On December 16, 2009, H.R. 4329 was introduced, which seeks to authorize a commemorative coin program for President James Monroe. The bill was introduced in the House of Representatives by Rep. Rob Wittman of Virginia.
Before becoming the fifth President of the United States, James Monroe had actively served in the military during the Revolutionary War; served as governor of Virginia; member of the Continental Congress; United States Senator; Minister to France, England, and Spain; Secretary of State; and Secretary of War. During his two terms as President, he admitted Maine and Missouri as states, acquired Florida, limited the expansion of slavery, and promulgated the Monroe Doctrine.
James Monroe was previously featured on a circulating dollar coin released in 2008 as part of the Presidential $1 coin series. The commemorative coins would be issued in 2016, which will mark the bicentennial of his election as President.
The coins issued under the commemorative coin program would include a $50 gold coin with a weight of 33.931 grams, diameter of 32.7 mm, and one ounce gold content. These are the specifications of the one ounce American Gold Eagle bullion coin. Also included would be a $1 silver coin weighing 26.73 grams and measuring 1.5 inches in diameter, and a 50 cent clad composition half dollar weighing 11.34 grams and measuring 1.205 inches in diameter.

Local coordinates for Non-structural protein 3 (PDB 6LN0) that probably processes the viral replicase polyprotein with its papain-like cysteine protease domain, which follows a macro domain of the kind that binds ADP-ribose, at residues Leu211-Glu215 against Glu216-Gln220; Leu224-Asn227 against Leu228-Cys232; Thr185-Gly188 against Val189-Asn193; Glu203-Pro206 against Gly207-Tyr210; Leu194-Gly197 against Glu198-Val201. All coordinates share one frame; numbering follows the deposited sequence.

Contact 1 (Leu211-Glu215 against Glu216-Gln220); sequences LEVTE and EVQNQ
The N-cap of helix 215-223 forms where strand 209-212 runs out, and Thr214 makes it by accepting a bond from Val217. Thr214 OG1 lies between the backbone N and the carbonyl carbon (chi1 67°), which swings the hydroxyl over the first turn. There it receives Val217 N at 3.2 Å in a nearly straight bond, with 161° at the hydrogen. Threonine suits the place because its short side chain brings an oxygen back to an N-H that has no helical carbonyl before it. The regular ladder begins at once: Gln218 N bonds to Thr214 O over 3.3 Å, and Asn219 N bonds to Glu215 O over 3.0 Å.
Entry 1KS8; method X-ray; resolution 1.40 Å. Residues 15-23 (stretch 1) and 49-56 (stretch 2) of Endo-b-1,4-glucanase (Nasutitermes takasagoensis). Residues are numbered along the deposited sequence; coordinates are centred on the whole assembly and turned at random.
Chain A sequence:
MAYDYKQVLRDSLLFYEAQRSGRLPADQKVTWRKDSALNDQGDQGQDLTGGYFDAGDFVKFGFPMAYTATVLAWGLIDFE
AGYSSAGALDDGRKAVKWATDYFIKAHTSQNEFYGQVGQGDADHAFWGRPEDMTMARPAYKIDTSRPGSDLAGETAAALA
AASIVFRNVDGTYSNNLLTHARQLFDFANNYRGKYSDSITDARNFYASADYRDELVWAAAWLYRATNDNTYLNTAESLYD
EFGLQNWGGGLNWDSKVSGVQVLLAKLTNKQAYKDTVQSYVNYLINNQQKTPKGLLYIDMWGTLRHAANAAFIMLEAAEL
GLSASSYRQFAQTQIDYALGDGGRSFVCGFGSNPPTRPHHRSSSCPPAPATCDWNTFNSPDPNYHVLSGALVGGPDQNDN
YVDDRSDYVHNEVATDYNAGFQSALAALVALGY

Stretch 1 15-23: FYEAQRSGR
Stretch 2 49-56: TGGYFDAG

The bill H.R. 4329 includes some specific guidance on the designs of the James Monroe commemorative coins. The obverse of the coins would bear a profile image of James Monroe based on an 1830 portrait by Rembrandt Peale. The reverse of the coins would feature an image of the Monroe birthplace as drawn by the Colonial Williamsburg Foundation based on an etching published in 1830.
If the bill becomes law, it would create a commemorative coin program with some unique aspects. This would be the first commemorative coin issued with a $50 face value and one ounce gold content. All modern commemorative coins struck in gold have carried a $5 or $10 face value with gold content of 0.242 or 0.4837 ounces. Additionally, the design requirements are very specific and seem to apply to all coins issued under the program. This suggests that all three coins would have an identical or very similar design.
The James Monroe Commemorative Coins would be issued in proof and uncirculated versions. The maximum authorized mintages would be 20,000 of the $50 gold coins, 275,000 of the $1 silver coins, and 500,000 of the half dollars. Surcharges would be added to the price of each coins, distributable to the James Monroe Memorial Foundation.